The individual most responsible for this success is Interim Chancellor Kaya Henderson, who goes before the D.C. Council on Thursday for a hearing universally expected to lead to her quick confirmation.
Henderson has mostly stuck to the policies introduced by Rhee, her longtime mentor. In particular, she’s kept the evaluation system introduced by Rhee to identify incompetent teachers so they can be either retrained or shown the door.
“The evaluation system is taking care of ineffective teachers,” said Pete Cahall, principal of Wilson High School in Northwest Washington. “It’s not personal. Some people are meant to teach, and some are not.”
But Henderson has made one enormous change. She hasn’t gone out of her way to publicly denigrate the people who work for her to make a splash nationally and build a reputation for toughness.
“Kaya has a softer, gentler way about her that gets things done, but in a more palatable manner,” Cahall said.
Rhee became a celebrity in large part by courting confrontation and especially by bad-mouthing the District’s teachers. It backfired when her approach enraged much of the city and contributed to the defeat at the polls of her patron, former mayor Adrian Fenty. Rhee quickly resigned rather than work for Gray.
Henderson has maintained a low profile, sounded conciliatory and intentionally avoided giving interviews to the national news media. Rhee notoriously shunned dealing with local reporters who covered her regularly in favor of speaking to out-of-town reporters who reliably produced one-time, adulatory profiles.
“I feel like we’ve gotten enough national attention,” Henderson said.
She readily acknowledged that she was trying to balance the ambition to raise teachers’ performance with the equally important goal of not damaging their morale. She said her objective was to “keep the ideal of the revolution going without destroying people’s spirit.”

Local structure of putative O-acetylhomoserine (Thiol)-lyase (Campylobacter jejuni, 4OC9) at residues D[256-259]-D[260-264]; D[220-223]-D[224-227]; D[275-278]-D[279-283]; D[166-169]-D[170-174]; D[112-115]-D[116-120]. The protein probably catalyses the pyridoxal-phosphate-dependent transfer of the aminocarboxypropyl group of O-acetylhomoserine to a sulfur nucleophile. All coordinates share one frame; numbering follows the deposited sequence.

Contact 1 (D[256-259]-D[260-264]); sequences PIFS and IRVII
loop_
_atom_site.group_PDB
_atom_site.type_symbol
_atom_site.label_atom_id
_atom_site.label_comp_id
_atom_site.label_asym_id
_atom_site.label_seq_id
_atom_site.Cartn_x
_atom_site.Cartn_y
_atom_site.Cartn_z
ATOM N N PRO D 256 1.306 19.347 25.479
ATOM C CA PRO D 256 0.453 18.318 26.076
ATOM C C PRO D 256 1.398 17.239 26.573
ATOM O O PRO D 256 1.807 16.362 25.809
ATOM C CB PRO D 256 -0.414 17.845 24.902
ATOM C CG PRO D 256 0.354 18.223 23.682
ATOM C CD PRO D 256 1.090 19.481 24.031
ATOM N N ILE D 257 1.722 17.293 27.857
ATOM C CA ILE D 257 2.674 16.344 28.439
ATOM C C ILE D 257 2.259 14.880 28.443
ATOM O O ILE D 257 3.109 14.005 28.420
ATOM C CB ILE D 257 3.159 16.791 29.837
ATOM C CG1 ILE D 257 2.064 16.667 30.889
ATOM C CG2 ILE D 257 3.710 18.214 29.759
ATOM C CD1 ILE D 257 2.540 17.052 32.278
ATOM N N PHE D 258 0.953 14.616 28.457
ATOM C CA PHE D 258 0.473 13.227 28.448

Henderson said she’s seen progress in her twice-weekly “listening meetings” with teachers regarding their attitudes about the controversial evaluation system, known as IMPACT. Previously, about 90 percent of the complaints there were about IMPACT, compared with about 10 percent now, Henderson said.
Even Henderson’s most implacable adversary, Washington Teachers’ Union President Nathan Saunders, credits her with having a healthier attitude than Rhee.
“Kaya Henderson can be as strong-willed as Michelle Rhee. However, in my dealings with her, I don’t get the impression that she seeks to make that her calling card,” Saunders said.
Assuming Henderson continues to press forward, the District’s schools will become an important test of whether Rhee-style reforms can improve test scores and graduation rates even in neighborhoods struggling with crime, unemployment and broken families. Skeptics have said that even the best teachers can’t overcome those obstacles.
In one recent example of the challenge, a Spingarn High School female math teacher was hospitalized May 5 after being severely beaten by a 16-year-old female student.
The biggest high school in a poor neighborhood is Ballou in Southeast, second in size only to Wilson. Its principal, Rahman Branch, has been impressed with Henderson’s first months in office. He said she even bested Rhee in one category by giving principals next year’s academic programs in June rather than August.
“We now have all summer to build up our lesson plans,” Branch said.
Still, he’s annoyed that the schedule for renovating his 50-year-old building has been put off until 2014 or later. He showed me numerous patched walls and lockers without doors.
Ballou was originally supposed to be rebuilt on the same timetable as Wilson, he said, but the latter is moving into a new building this autumn.
“The way their building looks, that’s how every school should look, and not just the school in the richest part of the city,” Branch said. “It’s not a kid’s fault he was born over here, so don’t penalize him for it.”
If Kaya Henderson can fulfill that goal, she’ll get and deserve more applause even than Michelle Rhee.
I discuss local issues at 8:51 a.m. Friday on WAMU (88.5 FM).